applications of nitrogen after the third week of
bloom can actually cause a yield reduction if it
has a good fruit load. The question is often
asked how much urea can be applied without
burning cotton leaves if urea is going to be
applied. Normally 10 lbs of urea can be
dissolved in 5 gallons of water for aerial


DLW


DLW


Foliar Urea on Cotton










application. If cotton is to be sprayed with
ground equipment apply 1 lb of urea for each
gallon of water i.e., add 15 lbs urea to 15 gallons
of water if spray volume is 15 gallons per acre,
or 20 lbs in 20 gallons for a spray volume of 20
gallons per acre. These higher rates can be
safely applied without bum if the cotton has had
plenty of water or is irrigated and is not under
water stress. Liquid urea (23% N) can be used
and diluted with water safely. A similar rate to
46% urea would be 2.1 gallons in 5 gallons of
water for aerial application or 3.1 gallons in 15
gallons of water for ground application which is
equivalent to 6.9 lbs N /A. Liquid urea should
not be used without dilution since it is too
concentrated for direct application and leaf bum
will occur as with 32% N. If adequate N has
been applied by ground applications during
squaring or by the first week or two of bloom,
foliar N should not be applied even if petioles
show low N levels as these levels will decrease
normally as the season progresses. Applications
of N during August may keep the plant
blooming and growing past the effective bloom
date and interfere with defoliation and make
harvest decisions more difficult.

DLW

Tobacco Crop Estimates for July 2004

The National Agricultural Statistics Service
estimated on July 1 that 4,000 acres of flue-
cured tobacco would in Florida in 2004 and the
average yield would be 2650 pounds per acre.
For the United States, the estimated acreage was
231,000 with a projected yield of 2240 pounds
per acre.

EBW

Tobacco Quota Buyout Proposals

The US Senate passed a bill in July that would
provide for a tobacco quota buyout of $8 per
pound for quota owners and $4 per pound for
growers. Payments would be over a 10-year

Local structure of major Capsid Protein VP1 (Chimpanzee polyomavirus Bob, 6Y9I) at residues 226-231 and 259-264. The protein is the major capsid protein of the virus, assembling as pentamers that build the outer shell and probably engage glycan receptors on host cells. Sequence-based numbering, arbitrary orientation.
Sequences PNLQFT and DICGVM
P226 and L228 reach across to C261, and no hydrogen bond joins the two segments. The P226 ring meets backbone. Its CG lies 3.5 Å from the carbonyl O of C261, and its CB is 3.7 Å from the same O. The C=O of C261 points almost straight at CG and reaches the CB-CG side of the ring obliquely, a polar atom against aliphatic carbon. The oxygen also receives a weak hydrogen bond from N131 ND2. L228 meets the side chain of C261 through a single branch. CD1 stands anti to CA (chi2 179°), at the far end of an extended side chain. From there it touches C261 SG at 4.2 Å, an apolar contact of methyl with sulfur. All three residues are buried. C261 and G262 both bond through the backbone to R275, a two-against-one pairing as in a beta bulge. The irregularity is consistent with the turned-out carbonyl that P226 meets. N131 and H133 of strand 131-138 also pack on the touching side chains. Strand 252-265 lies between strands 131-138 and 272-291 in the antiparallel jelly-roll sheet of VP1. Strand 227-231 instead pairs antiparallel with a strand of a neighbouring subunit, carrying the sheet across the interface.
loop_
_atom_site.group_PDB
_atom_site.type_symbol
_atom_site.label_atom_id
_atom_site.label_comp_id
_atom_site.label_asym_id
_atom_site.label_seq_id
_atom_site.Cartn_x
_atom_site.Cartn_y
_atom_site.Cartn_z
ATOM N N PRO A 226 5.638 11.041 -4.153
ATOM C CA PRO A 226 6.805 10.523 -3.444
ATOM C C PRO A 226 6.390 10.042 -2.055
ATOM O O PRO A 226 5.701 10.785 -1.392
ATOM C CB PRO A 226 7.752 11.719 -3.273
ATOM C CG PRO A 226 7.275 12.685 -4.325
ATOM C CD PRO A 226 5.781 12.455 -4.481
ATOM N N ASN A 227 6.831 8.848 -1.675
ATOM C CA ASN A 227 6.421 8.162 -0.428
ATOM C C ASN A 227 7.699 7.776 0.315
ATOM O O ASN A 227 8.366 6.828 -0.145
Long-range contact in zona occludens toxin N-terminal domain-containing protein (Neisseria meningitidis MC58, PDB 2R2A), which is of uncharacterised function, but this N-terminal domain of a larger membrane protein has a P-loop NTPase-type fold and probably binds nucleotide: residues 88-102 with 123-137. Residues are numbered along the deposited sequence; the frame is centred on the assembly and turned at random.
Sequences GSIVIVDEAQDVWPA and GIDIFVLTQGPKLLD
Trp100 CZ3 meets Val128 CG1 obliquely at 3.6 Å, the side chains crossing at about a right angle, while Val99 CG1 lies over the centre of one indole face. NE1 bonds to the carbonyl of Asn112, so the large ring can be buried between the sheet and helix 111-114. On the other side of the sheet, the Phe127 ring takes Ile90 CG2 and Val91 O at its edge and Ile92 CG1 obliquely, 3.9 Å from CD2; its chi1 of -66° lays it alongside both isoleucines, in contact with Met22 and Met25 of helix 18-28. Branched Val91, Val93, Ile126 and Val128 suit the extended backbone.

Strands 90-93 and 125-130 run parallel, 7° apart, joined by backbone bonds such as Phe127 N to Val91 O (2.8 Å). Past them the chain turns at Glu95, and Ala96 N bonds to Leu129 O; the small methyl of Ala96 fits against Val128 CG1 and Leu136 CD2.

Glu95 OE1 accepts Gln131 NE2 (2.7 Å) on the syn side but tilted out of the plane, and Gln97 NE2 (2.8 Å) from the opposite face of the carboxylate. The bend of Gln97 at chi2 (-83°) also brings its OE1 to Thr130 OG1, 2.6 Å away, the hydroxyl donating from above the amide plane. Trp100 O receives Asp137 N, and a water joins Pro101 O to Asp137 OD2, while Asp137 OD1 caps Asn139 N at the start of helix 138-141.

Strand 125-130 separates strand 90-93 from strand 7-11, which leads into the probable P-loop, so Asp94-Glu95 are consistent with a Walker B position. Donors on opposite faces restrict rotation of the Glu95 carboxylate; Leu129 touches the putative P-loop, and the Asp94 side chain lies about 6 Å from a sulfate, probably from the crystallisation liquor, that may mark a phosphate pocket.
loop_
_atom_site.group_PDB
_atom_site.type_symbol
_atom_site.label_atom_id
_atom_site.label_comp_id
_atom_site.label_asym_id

period and the Food and Drug Administration
would have authority to regulate tobacco.
Earlier the US House of Representatives passed
a quota buyout of $7 per pound for quota owners
and $3 per pound for growers, and payments
would be over a 5-year period. There was no
provision for FDA regulation in the House bill.
A conference committee will propose a
compromise bill for consideration after the
current recess.

EBW

Sprayer Maintenance

By this time in the season, it is likely that your
sprayer has covered several hundred acres and
sprayed thousands of gallons of solution.
Although sprayer technology has greatly
evolved over the years, parts do wear out and
need to be periodically replaced. Of particular
interest is wearing of the spray tips.

We have all observed how running water can
carve canyons out of solid rock. The same
processes occur as water moves through a spray
nozzle. As a spray tip begins to wear, the output
pattern becomes distorted, nozzle output
increases, droplet size increases, and spray
coverage is compromised. Although this may
not be of great concern for some soil
incorporated herbicides, it can be a major issue
for foliar herbicides and fungicides where
precise leaf coverage is essential.

When modem nozzle tips were first introduced,
brass was the metal of choice. This was because
brass is soft and made the delicate machining
processes much easier. However, soft metals
will wear and show significant spray pattern
distortion after only 5 hours of use. Regardless,
brass stray tips remain attractive because they
can be purchased at relatively low cost.
Stainless steel and ceramic tips are more